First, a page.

Lord Robert Crawley, Earl of Grantham (Hugh Bonneville) sees his family heritage, especially the grand country home Downton Abbey, as his mission in life. The death of his heir aboard R.M.S. Titanic means distant cousin Matthew Crawley (Dan Stevens), a Manchester lawyer, suddenly is next in line and accepts moving onto the vast estate with his even more modernist, socially engaged mother, who clashes with his Lordship's domineering, conservative mother, the dowager countess. Marrying off the daughters is another concern. Meanwhile, the butler presides over a staff which serves the family, but also lead most of their entire lives in the servants' quarters, intriguing amongst themselves.Written by
Downton Abbey is intended to be situated in the York Plain of North Yorkshire - characters occasionally refer to Thirsk and Ripon as being local towns. However in scenes of the village streets of Downton, the buildings are made of sandy Cotswold stone (as found in Bampton, Oxfordshire where these scenes were filmed), unlike the darker types of stone that are generally found in Yorkshire. See more »
Brilliant, stylish, clever entertainment with witty script...
DOWNTON ABBEY is the kind of "Masterpiece Theatre" material that the British do with such finesse that one can only sit back and marvel at the sets, costumes, music, and above all, the performances that are all on an extraordinarily high level.
The moment the first series ended, I wanted to see more--so no doubt I'll be ordering my copy of Season 2. Central among the gifted performers are Maggie Smith (as the Dowager Countess Violet), Hugh Bonneville as the Earl of Grantham, and Elizabeth McGovern as Cora, his American wife. But all of the lesser roles are played to perfection with special mention for Brendan Coyle as John Bates, Joanne Froggatt as Ana, Michelle Dockery and Laura Carmichael.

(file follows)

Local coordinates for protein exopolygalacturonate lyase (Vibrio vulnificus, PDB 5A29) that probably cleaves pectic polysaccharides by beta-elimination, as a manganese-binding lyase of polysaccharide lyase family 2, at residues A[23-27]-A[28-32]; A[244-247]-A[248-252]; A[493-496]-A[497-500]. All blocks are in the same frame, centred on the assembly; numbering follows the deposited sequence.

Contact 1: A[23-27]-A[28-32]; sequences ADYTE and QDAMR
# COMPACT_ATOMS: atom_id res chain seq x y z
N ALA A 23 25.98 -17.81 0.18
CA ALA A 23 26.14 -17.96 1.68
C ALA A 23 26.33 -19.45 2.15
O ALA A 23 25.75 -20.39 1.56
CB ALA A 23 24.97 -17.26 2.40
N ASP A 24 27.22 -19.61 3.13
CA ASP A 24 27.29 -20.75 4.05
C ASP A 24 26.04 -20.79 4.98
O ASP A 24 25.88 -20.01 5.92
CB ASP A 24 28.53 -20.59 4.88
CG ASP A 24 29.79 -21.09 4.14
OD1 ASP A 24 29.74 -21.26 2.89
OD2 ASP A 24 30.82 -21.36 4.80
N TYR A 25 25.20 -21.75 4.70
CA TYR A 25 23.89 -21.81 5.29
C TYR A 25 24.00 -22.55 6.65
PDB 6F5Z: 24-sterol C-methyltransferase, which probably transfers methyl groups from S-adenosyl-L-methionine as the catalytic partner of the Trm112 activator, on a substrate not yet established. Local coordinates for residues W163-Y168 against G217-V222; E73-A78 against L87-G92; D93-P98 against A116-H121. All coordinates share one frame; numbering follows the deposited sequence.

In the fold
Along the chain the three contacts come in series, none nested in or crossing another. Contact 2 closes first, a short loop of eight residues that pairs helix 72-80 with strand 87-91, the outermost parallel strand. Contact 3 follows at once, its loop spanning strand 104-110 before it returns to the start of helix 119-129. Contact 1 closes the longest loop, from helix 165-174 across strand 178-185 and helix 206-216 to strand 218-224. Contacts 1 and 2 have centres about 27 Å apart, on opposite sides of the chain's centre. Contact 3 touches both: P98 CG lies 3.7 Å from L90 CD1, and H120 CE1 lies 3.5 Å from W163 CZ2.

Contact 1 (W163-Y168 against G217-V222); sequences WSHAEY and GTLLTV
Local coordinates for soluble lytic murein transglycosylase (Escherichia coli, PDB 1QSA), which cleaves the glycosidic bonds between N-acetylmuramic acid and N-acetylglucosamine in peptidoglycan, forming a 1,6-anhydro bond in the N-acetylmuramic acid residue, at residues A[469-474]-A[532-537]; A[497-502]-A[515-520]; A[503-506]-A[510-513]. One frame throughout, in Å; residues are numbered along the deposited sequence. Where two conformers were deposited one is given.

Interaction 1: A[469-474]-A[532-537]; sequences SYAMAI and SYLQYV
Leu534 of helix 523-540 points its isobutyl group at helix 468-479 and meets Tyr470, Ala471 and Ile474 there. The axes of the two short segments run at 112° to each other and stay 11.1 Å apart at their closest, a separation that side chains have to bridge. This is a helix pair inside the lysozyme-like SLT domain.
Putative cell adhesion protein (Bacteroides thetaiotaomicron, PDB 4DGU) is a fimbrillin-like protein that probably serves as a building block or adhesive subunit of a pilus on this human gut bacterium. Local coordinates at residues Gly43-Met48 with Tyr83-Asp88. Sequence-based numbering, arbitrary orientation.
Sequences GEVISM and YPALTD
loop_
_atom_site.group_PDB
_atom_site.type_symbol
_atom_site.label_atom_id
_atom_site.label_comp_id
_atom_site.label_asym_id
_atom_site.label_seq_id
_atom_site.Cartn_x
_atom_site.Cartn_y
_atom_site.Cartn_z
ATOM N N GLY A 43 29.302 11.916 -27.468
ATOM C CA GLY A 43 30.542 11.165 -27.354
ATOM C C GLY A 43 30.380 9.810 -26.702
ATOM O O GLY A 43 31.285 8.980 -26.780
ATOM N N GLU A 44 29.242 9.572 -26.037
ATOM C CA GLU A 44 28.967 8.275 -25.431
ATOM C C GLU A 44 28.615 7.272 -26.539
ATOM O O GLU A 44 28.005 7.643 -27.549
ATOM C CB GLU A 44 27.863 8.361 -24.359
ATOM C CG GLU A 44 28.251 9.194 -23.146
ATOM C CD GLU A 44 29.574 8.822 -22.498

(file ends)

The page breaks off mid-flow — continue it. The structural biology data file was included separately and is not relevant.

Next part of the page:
Complicit in schemes involving wicked behavior are two of the downstairs help played brilliantly by Siobhan Finneran and Rob-James Collier as Thomas, both of whom cast a shadow over the household.
The plot has dialog that is always witty and good for a quick chuckle or a gasp of disapproval and the character motivations are all played out in a convincing manner true to each person involved.
Very compelling to view the fluid story unfold with its many sub-plots and shadings of the class warfare that existed in the U.K. then and now.
Absolutely one of the most rewarding and richly satisfying shows from Great Britain that have come along in recent years. The color photography amid location settings create the proper atmosphere for the entire story which takes place just before WWI among a wealthy titled household undergoing some major changes inside the castle walls.
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